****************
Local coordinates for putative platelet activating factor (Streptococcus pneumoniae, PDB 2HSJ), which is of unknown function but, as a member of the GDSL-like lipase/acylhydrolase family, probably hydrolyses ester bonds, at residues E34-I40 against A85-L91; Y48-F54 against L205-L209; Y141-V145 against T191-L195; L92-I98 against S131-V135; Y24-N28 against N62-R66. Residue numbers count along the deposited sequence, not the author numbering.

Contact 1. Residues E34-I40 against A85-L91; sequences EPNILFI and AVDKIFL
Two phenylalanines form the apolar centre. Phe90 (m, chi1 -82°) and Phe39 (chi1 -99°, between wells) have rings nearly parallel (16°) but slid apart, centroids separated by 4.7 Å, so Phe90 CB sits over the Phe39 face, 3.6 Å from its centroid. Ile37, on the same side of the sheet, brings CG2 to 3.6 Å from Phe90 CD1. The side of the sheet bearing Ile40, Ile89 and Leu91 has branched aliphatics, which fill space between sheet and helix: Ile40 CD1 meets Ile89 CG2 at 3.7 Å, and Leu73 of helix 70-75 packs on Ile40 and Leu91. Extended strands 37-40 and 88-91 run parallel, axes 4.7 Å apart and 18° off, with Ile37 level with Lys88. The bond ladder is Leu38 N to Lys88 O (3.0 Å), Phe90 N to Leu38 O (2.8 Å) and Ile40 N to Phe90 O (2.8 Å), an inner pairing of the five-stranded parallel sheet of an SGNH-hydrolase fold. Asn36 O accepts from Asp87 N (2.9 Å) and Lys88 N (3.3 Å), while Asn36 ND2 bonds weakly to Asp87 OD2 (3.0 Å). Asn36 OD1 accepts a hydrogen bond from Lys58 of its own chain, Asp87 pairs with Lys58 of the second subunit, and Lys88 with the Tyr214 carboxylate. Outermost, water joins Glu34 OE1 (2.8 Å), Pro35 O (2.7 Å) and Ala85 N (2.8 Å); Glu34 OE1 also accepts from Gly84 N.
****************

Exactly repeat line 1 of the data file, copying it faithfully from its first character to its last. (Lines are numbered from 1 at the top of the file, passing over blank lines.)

Local coordinates for putative platelet activating factor (Streptococcus pneumoniae, PDB 2HSJ), which is of unknown function but, as a member of the GDSL-like lipase/acylhydrolase family, probably hydrolyses ester bonds, at residues E34-I40 against A85-L91; Y48-F54 against L205-L209; Y141-V145 against T191-L195; L92-I98 against S131-V135; Y24-N28 against N62-R66. Residue numbers count along the deposited sequence, not the author numbering.